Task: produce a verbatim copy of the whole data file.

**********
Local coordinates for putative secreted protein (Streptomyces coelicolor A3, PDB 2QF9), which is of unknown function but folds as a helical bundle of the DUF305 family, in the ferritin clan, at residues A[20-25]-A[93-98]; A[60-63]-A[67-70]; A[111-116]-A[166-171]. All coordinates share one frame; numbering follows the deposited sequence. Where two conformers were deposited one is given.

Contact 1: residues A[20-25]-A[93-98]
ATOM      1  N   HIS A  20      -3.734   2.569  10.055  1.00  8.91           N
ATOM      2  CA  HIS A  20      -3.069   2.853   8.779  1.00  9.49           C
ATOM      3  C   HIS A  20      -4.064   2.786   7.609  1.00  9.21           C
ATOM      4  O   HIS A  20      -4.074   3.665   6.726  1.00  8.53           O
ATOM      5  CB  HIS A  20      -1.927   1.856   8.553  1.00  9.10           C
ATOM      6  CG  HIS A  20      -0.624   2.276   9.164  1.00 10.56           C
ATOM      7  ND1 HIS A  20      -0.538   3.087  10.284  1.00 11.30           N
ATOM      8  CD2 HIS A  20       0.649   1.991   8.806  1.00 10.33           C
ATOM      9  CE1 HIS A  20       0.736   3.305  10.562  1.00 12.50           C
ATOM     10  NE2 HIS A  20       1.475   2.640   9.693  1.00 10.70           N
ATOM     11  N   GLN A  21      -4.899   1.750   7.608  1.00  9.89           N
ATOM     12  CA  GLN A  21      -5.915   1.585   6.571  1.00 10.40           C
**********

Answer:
Local coordinates for putative secreted protein (Streptomyces coelicolor A3, PDB 2QF9), which is of unknown function but folds as a helical bundle of the DUF305 family, in the ferritin clan, at residues A[20-25]-A[93-98]; A[60-63]-A[67-70]; A[111-116]-A[166-171]. All coordinates share one frame; numbering follows the deposited sequence. Where two conformers were deposited one is given.

Contact 1: residues A[20-25]-A[93-98]
ATOM      1  N   HIS A  20      -3.734   2.569  10.055  1.00  8.91           N
ATOM      2  CA  HIS A  20      -3.069   2.853   8.779  1.00  9.49           C
ATOM      3  C   HIS A  20      -4.064   2.786   7.609  1.00  9.21           C
ATOM      4  O   HIS A  20      -4.074   3.665   6.726  1.00  8.53           O
ATOM      5  CB  HIS A  20      -1.927   1.856   8.553  1.00  9.10           C
ATOM      6  CG  HIS A  20      -0.624   2.276   9.164  1.00 10.56           C
ATOM      7  ND1 HIS A  20      -0.538   3.087  10.284  1.00 11.30           N
ATOM      8  CD2 HIS A  20       0.649   1.991   8.806  1.00 10.33           C
ATOM      9  CE1 HIS A  20       0.736   3.305  10.562  1.00 12.50           C
ATOM     10  NE2 HIS A  20       1.475   2.640   9.693  1.00 10.70           N
ATOM     11  N   GLN A  21      -4.899   1.750   7.608  1.00  9.89           N
ATOM     12  CA  GLN A  21      -5.915   1.585   6.571  1.00 10.40           C